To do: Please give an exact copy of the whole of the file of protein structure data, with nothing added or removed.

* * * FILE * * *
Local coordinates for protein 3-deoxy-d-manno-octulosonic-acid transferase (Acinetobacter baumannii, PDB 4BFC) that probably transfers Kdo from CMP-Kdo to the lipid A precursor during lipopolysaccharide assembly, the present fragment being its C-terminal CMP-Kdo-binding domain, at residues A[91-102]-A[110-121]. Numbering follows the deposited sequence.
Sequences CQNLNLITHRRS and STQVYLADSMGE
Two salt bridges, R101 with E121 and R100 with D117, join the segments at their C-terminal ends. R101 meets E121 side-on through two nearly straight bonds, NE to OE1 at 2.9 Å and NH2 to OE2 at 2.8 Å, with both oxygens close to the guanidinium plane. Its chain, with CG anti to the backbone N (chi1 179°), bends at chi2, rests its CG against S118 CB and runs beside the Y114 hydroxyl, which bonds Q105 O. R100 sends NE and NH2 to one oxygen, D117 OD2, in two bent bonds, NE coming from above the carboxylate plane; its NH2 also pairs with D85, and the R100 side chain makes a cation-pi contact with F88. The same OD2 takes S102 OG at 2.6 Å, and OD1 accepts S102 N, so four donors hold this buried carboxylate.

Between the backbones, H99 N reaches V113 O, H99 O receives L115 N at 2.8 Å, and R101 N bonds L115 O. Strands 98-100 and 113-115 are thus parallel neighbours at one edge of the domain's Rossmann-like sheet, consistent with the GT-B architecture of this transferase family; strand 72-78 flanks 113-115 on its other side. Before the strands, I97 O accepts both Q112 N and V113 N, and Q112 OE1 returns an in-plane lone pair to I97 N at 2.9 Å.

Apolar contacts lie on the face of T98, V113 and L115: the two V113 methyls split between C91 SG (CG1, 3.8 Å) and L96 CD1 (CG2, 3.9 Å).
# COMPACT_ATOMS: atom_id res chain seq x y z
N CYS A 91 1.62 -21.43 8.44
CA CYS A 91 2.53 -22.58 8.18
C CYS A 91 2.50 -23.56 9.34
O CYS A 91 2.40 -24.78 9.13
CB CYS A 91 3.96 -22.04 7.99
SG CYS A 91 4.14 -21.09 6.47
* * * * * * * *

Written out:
Local coordinates for protein 3-deoxy-d-manno-octulosonic-acid transferase (Acinetobacter baumannii, PDB 4BFC) that probably transfers Kdo from CMP-Kdo to the lipid A precursor during lipopolysaccharide assembly, the present fragment being its C-terminal CMP-Kdo-binding domain, at residues A[91-102]-A[110-121]. Numbering follows the deposited sequence.
Sequences CQNLNLITHRRS and STQVYLADSMGE
Two salt bridges, R101 with E121 and R100 with D117, join the segments at their C-terminal ends. R101 meets E121 side-on through two nearly straight bonds, NE to OE1 at 2.9 Å and NH2 to OE2 at 2.8 Å, with both oxygens close to the guanidinium plane. Its chain, with CG anti to the backbone N (chi1 179°), bends at chi2, rests its CG against S118 CB and runs beside the Y114 hydroxyl, which bonds Q105 O. R100 sends NE and NH2 to one oxygen, D117 OD2, in two bent bonds, NE coming from above the carboxylate plane; its NH2 also pairs with D85, and the R100 side chain makes a cation-pi contact with F88. The same OD2 takes S102 OG at 2.6 Å, and OD1 accepts S102 N, so four donors hold this buried carboxylate.

Between the backbones, H99 N reaches V113 O, H99 O receives L115 N at 2.8 Å, and R101 N bonds L115 O. Strands 98-100 and 113-115 are thus parallel neighbours at one edge of the domain's Rossmann-like sheet, consistent with the GT-B architecture of this transferase family; strand 72-78 flanks 113-115 on its other side. Before the strands, I97 O accepts both Q112 N and V113 N, and Q112 OE1 returns an in-plane lone pair to I97 N at 2.9 Å.

Apolar contacts lie on the face of T98, V113 and L115: the two V113 methyls split between C91 SG (CG1, 3.8 Å) and L96 CD1 (CG2, 3.9 Å).
# COMPACT_ATOMS: atom_id res chain seq x y z
N CYS A 91 1.62 -21.43 8.44
CA CYS A 91 2.53 -22.58 8.18
C CYS A 91 2.50 -23.56 9.34
O CYS A 91 2.40 -24.78 9.13
CB CYS A 91 3.96 -22.04 7.99
SG CYS A 91 4.14 -21.09 6.47